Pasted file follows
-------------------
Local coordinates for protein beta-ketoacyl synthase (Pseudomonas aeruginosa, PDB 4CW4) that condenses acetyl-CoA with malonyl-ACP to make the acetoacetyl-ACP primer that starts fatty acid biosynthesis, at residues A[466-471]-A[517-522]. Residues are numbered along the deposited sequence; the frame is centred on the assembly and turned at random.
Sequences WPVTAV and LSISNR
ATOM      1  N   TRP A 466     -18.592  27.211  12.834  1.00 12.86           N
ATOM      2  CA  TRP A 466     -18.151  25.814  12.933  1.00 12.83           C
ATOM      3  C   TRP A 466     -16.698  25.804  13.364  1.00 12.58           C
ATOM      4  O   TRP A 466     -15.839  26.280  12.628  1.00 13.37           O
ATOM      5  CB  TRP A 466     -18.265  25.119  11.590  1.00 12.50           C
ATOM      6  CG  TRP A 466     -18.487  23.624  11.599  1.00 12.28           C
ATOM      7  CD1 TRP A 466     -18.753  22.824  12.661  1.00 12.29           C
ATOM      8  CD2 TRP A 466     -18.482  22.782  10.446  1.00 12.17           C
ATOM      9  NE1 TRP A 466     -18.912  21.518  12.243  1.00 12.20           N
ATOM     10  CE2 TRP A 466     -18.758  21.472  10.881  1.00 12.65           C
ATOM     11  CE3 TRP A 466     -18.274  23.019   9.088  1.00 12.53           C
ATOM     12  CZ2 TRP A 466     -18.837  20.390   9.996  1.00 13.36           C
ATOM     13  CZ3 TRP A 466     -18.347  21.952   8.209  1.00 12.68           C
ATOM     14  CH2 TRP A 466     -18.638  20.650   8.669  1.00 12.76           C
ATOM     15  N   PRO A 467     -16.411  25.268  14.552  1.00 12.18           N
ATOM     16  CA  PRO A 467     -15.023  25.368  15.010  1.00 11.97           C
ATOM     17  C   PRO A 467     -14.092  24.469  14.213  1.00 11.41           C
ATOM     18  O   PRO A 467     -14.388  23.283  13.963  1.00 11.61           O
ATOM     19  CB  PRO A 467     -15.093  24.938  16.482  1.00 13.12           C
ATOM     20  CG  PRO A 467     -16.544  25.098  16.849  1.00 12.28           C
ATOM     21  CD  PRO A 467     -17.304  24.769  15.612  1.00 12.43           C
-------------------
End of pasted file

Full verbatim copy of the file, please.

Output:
Local coordinates for protein beta-ketoacyl synthase (Pseudomonas aeruginosa, PDB 4CW4) that condenses acetyl-CoA with malonyl-ACP to make the acetoacetyl-ACP primer that starts fatty acid biosynthesis, at residues A[466-471]-A[517-522]. Residues are numbered along the deposited sequence; the frame is centred on the assembly and turned at random.
Sequences WPVTAV and LSISNR
ATOM      1  N   TRP A 466     -18.592  27.211  12.834  1.00 12.86           N
ATOM      2  CA  TRP A 466     -18.151  25.814  12.933  1.00 12.83           C
ATOM      3  C   TRP A 466     -16.698  25.804  13.364  1.00 12.58           C
ATOM      4  O   TRP A 466     -15.839  26.280  12.628  1.00 13.37           O
ATOM      5  CB  TRP A 466     -18.265  25.119  11.590  1.00 12.50           C
ATOM      6  CG  TRP A 466     -18.487  23.624  11.599  1.00 12.28           C
ATOM      7  CD1 TRP A 466     -18.753  22.824  12.661  1.00 12.29           C
ATOM      8  CD2 TRP A 466     -18.482  22.782  10.446  1.00 12.17           C
ATOM      9  NE1 TRP A 466     -18.912  21.518  12.243  1.00 12.20           N
ATOM     10  CE2 TRP A 466     -18.758  21.472  10.881  1.00 12.65           C
ATOM     11  CE3 TRP A 466     -18.274  23.019   9.088  1.00 12.53           C
ATOM     12  CZ2 TRP A 466     -18.837  20.390   9.996  1.00 13.36           C
ATOM     13  CZ3 TRP A 466     -18.347  21.952   8.209  1.00 12.68           C
ATOM     14  CH2 TRP A 466     -18.638  20.650   8.669  1.00 12.76           C
ATOM     15  N   PRO A 467     -16.411  25.268  14.552  1.00 12.18           N
ATOM     16  CA  PRO A 467     -15.023  25.368  15.010  1.00 11.97           C
ATOM     17  C   PRO A 467     -14.092  24.469  14.213  1.00 11.41           C
ATOM     18  O   PRO A 467     -14.388  23.283  13.963  1.00 11.61           O
ATOM     19  CB  PRO A 467     -15.093  24.938  16.482  1.00 13.12           C
ATOM     20  CG  PRO A 467     -16.544  25.098  16.849  1.00 12.28           C
ATOM     21  CD  PRO A 467     -17.304  24.769  15.612  1.00 12.43           C